On sale was the dream of life in America, packaged for wealthy Chinese willing to bet a half-million dollars on the opportunity offered by a U.S. visa program called EB-5.
The business ventures are among hundreds in the United States — including restaurants, senior homes and hotels in the Chicago area — that compete in a rapidly growing market for conditional residency visas offered to foreigners who invest in developments that promise to create American jobs. If 10 jobs are created, an investor and his family can qualify for legal permanent residency and leap ahead on a path to eventual citizenship.
The EB-5 program is credited with kick-starting such varied ventures as ski resorts in Vermont, dairy farms in South Dakota and the future home of the Brooklyn Nets NBA team. But it also has been dogged by allegations of fraud against both U.S. developers and foreign parties.
Officially, most of EB-5 remains a pilot program, competing for wealthy foreign investors against similar programs in Canada, Australia and other parts of the world. But since it began in 1990, 12,000 visas have been granted to foreign investors and their families from more than 100 countries.
Those investors have poured $2.2 billion into projects in the United States — from a convention center that turned around a rundown area near Philadelphia's downtown to a boutique hotel in Dallas inside what used to be the home of a coffin manufacturer.
Overall, 46,000 jobs have been created through the program, according to U.S. Citizenship and Immigration Services, the federal agency that administers the program.
The program has grown fastest in China, where many of the country's estimated 960,000 millionaires have found new wealth at about the same time the 2008 economic collapse in the U.S. led banks to clamp down on loans, leaving developers scrambling for new sources of capital.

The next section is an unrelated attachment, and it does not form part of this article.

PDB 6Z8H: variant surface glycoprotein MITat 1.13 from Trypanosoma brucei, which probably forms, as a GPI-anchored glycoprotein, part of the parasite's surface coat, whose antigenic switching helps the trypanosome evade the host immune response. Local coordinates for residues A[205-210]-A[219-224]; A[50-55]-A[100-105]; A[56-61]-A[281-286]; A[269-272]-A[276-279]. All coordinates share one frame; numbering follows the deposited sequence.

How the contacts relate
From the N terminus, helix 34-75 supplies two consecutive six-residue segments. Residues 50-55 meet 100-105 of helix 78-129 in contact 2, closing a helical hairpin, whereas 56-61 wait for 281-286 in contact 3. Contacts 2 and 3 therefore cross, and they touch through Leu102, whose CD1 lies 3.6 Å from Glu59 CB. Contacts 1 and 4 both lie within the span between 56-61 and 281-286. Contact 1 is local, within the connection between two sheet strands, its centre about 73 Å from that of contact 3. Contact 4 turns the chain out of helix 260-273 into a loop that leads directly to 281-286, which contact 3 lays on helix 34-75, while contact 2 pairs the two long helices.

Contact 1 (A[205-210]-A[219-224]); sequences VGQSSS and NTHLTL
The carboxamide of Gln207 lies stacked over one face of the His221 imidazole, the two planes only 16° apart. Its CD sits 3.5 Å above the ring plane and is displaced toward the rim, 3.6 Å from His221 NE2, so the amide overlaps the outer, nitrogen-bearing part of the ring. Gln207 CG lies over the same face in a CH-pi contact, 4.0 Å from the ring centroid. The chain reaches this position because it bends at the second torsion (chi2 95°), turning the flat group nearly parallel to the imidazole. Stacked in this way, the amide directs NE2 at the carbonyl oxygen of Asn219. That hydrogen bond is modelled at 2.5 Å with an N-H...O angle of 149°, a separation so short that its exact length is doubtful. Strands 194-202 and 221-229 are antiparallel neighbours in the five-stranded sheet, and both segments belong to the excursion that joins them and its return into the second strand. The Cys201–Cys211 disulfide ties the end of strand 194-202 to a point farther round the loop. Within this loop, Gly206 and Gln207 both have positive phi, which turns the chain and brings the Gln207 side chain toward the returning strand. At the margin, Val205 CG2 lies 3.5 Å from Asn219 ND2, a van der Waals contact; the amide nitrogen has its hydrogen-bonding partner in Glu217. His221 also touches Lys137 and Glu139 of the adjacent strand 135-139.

This year alone, the EB-5 program is expected to generate 6,000 visas for foreigners, most of them from China. The Obama administration and some members of Congress are pushing for permanent authorization when the program expires in September.
"There seems to be a real hunger for these projects to work because of the promise that they give," said Audrey Singer, a senior fellow at the Washington-based Brookings Institution who researches EB-5-financed developments. But "things can go horribly wrong," Singer added, citing several ongoing federal lawsuits alleging Ponzi schemes and other deceptive practices.
The program's enticement, for both the investors and those pitching the projects, is obvious.
"You can actually own your own McDonald's restaurant in the United States," developer Brian Hall told a mother and daughter, his Alabama accent rising above the hum of the Tianjin conference crowd. Hall was trying to persuade the women to invest in a fast-food franchise — or how about a new ferry boat service between Florida and Havana?
The daughter, Guo Wen, 30, smiled, introducing herself as "Peggy."
"I have an aunt named Peggy!" Hall replied, stepping closer. "Do you want to emigrate to the U.S.?"
Much of the program's growth is driven by privately run limited liability companies in the U.S. that — through a pilot portion of the program launched in 1993 — are authorized by the federal government to broker EB-5 transactions. There are 224 of those companies, known as regional centers, compared to just 25 in 2008, according to U.S. Citizenship and Immigration Services.
Three such companies operate in Chicago, with a fourth in Peoria and a fifth in LaSalle County, all of them vying for investors across the globe.
One local regional center is seeking as much as $250 million through the EB-5 program to build a five-hotel Chicago convention center near O'Hare International Airport. Another is financing the development of elder-care homes in suburban Aurora, Elgin and Wood Dale, among other locations.
Bryan Zises, 44, was at the Tianjin conference to meet people who might help him find EB-5 financing for projects in Chicago that include a $50 million renovation of the landmark Chicago Athletic Association buildings near Grant Park.